by C.S. Lewis
[San Francisco] : HarperSanFrancisco, 2001.
In this novella, C.S. Lewis investigates the eternal choice between Heaven and Hell, joy and despair. He structures the story as a dream: the soul of a man takes a journey, stopping at a place where there is a lot of empty space, where houses can be literally dreamed out of the ground and as people get into arguments they move farther and farther away from each other. Souls can choose to stay in this increasing wasteland or travel away from it. As the journey continues, the soul is met by George MacDonald, who becomes his teacher and explains more of what is going on.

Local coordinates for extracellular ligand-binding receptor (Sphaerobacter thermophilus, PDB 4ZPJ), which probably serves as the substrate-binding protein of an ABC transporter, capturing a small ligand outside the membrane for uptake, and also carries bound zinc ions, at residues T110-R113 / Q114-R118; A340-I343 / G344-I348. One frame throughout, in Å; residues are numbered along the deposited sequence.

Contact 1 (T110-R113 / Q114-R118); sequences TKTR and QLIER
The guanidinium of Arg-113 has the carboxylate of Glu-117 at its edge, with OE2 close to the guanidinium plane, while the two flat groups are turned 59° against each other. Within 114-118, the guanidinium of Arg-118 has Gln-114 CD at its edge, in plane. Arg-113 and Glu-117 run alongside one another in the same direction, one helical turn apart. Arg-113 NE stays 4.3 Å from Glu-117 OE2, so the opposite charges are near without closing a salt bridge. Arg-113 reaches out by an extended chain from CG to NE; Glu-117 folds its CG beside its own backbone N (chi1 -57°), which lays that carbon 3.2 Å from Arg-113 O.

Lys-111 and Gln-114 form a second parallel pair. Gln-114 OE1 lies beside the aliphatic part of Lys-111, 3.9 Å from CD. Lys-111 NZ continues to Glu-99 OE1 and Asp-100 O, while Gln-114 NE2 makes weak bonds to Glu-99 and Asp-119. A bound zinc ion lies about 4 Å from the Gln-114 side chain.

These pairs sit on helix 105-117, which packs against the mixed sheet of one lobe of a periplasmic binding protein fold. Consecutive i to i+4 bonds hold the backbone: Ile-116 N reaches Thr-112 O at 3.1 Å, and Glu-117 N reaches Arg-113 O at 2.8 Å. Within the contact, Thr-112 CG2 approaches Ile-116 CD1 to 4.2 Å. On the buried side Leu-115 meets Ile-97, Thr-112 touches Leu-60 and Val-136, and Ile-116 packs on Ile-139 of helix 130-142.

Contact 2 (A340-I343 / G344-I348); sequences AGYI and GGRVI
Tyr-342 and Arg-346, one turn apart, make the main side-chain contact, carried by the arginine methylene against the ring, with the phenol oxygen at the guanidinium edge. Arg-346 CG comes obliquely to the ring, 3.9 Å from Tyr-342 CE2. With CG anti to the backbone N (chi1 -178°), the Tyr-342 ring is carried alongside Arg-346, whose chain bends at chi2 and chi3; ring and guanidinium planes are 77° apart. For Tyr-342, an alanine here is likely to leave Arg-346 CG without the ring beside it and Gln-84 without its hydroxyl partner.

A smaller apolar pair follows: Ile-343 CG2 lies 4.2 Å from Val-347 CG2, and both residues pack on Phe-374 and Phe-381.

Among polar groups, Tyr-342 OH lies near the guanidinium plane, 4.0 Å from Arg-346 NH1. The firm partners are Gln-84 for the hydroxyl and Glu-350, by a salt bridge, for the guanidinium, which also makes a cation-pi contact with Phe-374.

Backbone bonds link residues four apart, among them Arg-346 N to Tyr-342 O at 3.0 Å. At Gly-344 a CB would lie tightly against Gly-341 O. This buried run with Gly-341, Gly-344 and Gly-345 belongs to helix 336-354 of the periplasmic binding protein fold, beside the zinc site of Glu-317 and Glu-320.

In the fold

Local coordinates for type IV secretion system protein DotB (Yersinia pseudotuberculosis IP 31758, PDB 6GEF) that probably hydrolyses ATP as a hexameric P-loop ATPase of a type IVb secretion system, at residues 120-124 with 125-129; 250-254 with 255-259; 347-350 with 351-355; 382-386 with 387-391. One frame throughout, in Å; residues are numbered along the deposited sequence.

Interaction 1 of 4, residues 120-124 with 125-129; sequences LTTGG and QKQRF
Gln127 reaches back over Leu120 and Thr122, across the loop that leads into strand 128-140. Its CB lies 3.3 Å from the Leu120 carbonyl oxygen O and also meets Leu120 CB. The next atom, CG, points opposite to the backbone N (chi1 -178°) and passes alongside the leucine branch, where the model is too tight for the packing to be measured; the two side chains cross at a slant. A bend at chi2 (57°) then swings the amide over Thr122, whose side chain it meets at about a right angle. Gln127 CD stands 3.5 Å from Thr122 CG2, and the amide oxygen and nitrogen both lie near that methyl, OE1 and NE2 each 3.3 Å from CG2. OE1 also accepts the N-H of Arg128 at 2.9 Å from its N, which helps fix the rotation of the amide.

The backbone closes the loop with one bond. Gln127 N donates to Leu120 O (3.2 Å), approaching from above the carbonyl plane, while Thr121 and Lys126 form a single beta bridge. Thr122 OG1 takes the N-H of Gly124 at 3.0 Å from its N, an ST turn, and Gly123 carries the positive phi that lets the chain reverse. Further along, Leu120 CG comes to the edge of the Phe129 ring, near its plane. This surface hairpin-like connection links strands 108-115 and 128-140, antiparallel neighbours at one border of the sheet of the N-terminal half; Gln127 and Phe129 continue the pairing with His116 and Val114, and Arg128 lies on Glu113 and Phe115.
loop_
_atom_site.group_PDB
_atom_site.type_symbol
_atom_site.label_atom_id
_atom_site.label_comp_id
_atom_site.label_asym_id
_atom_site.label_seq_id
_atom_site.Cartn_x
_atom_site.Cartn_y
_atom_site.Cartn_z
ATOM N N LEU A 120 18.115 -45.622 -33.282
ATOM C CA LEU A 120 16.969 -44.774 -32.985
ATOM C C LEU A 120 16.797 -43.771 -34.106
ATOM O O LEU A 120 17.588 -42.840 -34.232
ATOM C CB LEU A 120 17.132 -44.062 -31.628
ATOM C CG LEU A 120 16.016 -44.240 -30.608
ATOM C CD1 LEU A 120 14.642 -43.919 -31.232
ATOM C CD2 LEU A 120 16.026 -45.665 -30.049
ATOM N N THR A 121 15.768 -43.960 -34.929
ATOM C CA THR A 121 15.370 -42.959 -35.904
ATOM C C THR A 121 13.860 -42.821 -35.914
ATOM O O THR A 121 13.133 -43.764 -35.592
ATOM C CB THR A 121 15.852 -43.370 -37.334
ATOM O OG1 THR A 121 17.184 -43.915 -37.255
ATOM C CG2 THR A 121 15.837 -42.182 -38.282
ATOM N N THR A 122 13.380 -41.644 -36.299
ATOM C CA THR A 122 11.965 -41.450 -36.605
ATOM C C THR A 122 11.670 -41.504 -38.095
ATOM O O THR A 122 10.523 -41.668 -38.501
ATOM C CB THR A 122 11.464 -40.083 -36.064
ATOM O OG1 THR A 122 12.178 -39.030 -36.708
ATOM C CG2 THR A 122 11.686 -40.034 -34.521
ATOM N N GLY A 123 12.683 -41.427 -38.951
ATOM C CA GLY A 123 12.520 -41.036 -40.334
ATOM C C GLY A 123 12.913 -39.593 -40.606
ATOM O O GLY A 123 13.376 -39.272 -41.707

I generally love C.S. Lewis. He has an interesting mind, and an interesting way of explaining things. I have loved the Chronicles of Narnia since I was a kid; I loved his more grown-up story Till We Have Faces when I read it for the first time two years ago. Just about any time I have a chance to buy one of his books, I do, so when I came across this in the bargain books several years ago, I snatched it. The Great Divorce, though short and easy to read, was a heady trip. I liked, but did not love it; I'm not sure I understood half of it. I had a similar reaction to this story in its entirety that I did to the end of Perelandra - the points he were making became so philosophical and over my head that I lost track of the argument and what I even thought about it. Still, it passed an afternoon pleasantly.